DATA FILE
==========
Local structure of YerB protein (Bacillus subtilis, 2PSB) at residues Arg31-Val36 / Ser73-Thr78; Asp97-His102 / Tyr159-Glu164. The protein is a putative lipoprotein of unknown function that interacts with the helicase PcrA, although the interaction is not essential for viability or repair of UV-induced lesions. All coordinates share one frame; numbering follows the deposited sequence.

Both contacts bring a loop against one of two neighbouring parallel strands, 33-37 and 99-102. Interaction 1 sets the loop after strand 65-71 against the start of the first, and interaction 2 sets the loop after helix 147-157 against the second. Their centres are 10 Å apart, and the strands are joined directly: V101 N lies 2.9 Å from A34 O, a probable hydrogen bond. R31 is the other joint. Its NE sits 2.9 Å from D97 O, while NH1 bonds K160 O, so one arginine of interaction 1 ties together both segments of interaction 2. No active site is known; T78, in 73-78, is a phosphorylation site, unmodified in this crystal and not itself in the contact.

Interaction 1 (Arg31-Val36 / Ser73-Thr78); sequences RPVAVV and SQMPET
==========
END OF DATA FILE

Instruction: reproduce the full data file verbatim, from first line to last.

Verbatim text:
Local structure of YerB protein (Bacillus subtilis, 2PSB) at residues Arg31-Val36 / Ser73-Thr78; Asp97-His102 / Tyr159-Glu164. The protein is a putative lipoprotein of unknown function that interacts with the helicase PcrA, although the interaction is not essential for viability or repair of UV-induced lesions. All coordinates share one frame; numbering follows the deposited sequence.

Both contacts bring a loop against one of two neighbouring parallel strands, 33-37 and 99-102. Interaction 1 sets the loop after strand 65-71 against the start of the first, and interaction 2 sets the loop after helix 147-157 against the second. Their centres are 10 Å apart, and the strands are joined directly: V101 N lies 2.9 Å from A34 O, a probable hydrogen bond. R31 is the other joint. Its NE sits 2.9 Å from D97 O, while NH1 bonds K160 O, so one arginine of interaction 1 ties together both segments of interaction 2. No active site is known; T78, in 73-78, is a phosphorylation site, unmodified in this crystal and not itself in the contact.

Interaction 1 (Arg31-Val36 / Ser73-Thr78); sequences RPVAVV and SQMPET